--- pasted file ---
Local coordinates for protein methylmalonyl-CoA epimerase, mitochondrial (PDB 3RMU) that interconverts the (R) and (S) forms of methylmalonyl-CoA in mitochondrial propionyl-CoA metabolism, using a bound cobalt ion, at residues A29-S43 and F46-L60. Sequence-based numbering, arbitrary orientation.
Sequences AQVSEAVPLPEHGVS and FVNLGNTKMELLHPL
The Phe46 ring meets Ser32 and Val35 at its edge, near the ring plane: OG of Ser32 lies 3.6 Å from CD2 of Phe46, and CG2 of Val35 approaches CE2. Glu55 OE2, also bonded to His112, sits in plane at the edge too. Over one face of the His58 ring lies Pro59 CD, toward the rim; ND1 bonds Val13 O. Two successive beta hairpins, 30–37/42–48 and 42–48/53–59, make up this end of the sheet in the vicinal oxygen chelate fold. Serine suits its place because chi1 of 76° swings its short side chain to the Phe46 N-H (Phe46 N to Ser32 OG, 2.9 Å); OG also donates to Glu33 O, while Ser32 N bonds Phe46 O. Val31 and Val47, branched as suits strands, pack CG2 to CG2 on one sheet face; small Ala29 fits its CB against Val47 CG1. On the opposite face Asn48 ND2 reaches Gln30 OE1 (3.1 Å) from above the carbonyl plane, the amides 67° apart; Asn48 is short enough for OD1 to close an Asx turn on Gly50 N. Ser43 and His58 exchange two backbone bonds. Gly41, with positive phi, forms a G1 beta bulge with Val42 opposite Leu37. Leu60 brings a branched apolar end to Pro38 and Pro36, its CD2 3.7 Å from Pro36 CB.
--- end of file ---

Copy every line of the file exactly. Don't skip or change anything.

Local coordinates for protein methylmalonyl-CoA epimerase, mitochondrial (PDB 3RMU) that interconverts the (R) and (S) forms of methylmalonyl-CoA in mitochondrial propionyl-CoA metabolism, using a bound cobalt ion, at residues A29-S43 and F46-L60. Sequence-based numbering, arbitrary orientation.
Sequences AQVSEAVPLPEHGVS and FVNLGNTKMELLHPL
The Phe46 ring meets Ser32 and Val35 at its edge, near the ring plane: OG of Ser32 lies 3.6 Å from CD2 of Phe46, and CG2 of Val35 approaches CE2. Glu55 OE2, also bonded to His112, sits in plane at the edge too. Over one face of the His58 ring lies Pro59 CD, toward the rim; ND1 bonds Val13 O. Two successive beta hairpins, 30–37/42–48 and 42–48/53–59, make up this end of the sheet in the vicinal oxygen chelate fold. Serine suits its place because chi1 of 76° swings its short side chain to the Phe46 N-H (Phe46 N to Ser32 OG, 2.9 Å); OG also donates to Glu33 O, while Ser32 N bonds Phe46 O. Val31 and Val47, branched as suits strands, pack CG2 to CG2 on one sheet face; small Ala29 fits its CB against Val47 CG1. On the opposite face Asn48 ND2 reaches Gln30 OE1 (3.1 Å) from above the carbonyl plane, the amides 67° apart; Asn48 is short enough for OD1 to close an Asx turn on Gly50 N. Ser43 and His58 exchange two backbone bonds. Gly41, with positive phi, forms a G1 beta bulge with Val42 opposite Leu37. Leu60 brings a branched apolar end to Pro38 and Pro36, its CD2 3.7 Å from Pro36 CB.